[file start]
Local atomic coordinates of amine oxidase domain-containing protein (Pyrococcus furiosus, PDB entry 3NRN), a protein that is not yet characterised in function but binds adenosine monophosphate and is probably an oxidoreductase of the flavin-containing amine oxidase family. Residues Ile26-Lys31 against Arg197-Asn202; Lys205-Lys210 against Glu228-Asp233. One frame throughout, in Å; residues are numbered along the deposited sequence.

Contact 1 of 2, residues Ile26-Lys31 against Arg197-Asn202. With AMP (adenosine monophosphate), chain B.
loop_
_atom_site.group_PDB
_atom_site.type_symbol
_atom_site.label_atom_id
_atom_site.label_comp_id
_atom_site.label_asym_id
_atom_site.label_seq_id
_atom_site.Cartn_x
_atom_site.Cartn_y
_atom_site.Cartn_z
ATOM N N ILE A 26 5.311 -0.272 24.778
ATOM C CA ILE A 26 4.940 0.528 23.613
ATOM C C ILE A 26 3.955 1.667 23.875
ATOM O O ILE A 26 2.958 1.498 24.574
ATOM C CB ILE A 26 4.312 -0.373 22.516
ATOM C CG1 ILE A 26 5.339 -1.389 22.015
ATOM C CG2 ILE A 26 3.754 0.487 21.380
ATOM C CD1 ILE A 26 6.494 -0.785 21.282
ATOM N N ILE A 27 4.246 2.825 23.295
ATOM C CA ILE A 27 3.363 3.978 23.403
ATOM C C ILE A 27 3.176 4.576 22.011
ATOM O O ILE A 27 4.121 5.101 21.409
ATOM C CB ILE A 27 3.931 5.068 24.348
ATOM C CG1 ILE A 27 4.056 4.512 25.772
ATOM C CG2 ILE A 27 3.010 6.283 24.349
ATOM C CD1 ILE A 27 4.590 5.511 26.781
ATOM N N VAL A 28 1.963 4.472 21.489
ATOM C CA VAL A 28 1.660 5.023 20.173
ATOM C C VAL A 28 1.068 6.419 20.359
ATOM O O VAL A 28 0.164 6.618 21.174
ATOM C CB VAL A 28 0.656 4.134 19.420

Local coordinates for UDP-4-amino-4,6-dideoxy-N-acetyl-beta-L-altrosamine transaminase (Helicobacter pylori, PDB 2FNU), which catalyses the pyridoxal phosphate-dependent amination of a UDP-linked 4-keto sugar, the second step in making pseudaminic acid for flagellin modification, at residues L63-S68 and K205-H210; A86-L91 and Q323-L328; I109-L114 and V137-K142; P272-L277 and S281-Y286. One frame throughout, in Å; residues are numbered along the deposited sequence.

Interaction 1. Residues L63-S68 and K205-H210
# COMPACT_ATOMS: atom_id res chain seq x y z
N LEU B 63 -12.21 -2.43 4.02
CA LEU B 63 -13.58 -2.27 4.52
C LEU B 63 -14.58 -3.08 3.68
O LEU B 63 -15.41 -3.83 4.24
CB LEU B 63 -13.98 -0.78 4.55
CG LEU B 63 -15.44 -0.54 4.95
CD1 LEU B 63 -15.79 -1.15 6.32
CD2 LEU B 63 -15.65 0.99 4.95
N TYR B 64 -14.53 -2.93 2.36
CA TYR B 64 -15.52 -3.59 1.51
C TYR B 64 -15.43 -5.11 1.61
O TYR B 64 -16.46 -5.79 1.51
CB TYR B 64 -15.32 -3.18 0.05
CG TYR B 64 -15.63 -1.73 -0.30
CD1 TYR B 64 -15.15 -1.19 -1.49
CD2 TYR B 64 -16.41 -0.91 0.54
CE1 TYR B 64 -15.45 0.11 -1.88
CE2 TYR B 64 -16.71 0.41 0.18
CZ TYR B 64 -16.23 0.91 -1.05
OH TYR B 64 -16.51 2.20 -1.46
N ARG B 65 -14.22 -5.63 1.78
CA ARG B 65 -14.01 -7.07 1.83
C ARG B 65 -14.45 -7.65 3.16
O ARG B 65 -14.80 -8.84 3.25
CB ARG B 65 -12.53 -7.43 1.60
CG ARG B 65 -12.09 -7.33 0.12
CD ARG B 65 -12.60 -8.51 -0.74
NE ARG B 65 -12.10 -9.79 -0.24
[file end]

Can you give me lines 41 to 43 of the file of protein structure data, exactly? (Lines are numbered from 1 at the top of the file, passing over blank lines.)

CB LEU B 63 -13.98 -0.78 4.55
CG LEU B 63 -15.44 -0.54 4.95
CD1 LEU B 63 -15.79 -1.15 6.32